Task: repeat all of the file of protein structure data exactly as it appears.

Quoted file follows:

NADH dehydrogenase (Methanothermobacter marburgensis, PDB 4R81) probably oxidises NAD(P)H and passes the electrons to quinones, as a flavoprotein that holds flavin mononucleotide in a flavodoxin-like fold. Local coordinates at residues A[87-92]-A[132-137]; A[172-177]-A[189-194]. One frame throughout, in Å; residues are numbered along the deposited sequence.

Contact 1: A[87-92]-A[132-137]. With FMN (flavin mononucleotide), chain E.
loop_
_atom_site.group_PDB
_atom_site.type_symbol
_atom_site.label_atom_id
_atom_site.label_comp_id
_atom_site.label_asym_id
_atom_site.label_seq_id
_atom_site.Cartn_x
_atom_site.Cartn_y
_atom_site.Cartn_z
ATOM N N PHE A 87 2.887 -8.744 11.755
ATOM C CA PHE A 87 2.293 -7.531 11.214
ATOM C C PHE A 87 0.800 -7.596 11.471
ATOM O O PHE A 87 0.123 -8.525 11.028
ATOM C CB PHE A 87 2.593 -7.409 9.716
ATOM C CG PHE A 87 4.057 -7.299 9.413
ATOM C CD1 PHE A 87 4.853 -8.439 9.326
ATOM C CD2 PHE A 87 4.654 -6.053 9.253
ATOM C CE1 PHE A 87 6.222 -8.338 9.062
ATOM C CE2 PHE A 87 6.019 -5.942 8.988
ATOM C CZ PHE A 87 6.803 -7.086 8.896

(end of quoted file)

NADH dehydrogenase (Methanothermobacter marburgensis, PDB 4R81) probably oxidises NAD(P)H and passes the electrons to quinones, as a flavoprotein that holds flavin mononucleotide in a flavodoxin-like fold. Local coordinates at residues A[87-92]-A[132-137]; A[172-177]-A[189-194]. One frame throughout, in Å; residues are numbered along the deposited sequence.

Contact 1: A[87-92]-A[132-137]. With FMN (flavin mononucleotide), chain E.
loop_
_atom_site.group_PDB
_atom_site.type_symbol
_atom_site.label_atom_id
_atom_site.label_comp_id
_atom_site.label_asym_id
_atom_site.label_seq_id
_atom_site.Cartn_x
_atom_site.Cartn_y
_atom_site.Cartn_z
ATOM N N PHE A 87 2.887 -8.744 11.755
ATOM C CA PHE A 87 2.293 -7.531 11.214
ATOM C C PHE A 87 0.800 -7.596 11.471
ATOM O O PHE A 87 0.123 -8.525 11.028
ATOM C CB PHE A 87 2.593 -7.409 9.716
ATOM C CG PHE A 87 4.057 -7.299 9.413
ATOM C CD1 PHE A 87 4.853 -8.439 9.326
ATOM C CD2 PHE A 87 4.654 -6.053 9.253
ATOM C CE1 PHE A 87 6.222 -8.338 9.062
ATOM C CE2 PHE A 87 6.019 -5.942 8.988
ATOM C CZ PHE A 87 6.803 -7.086 8.896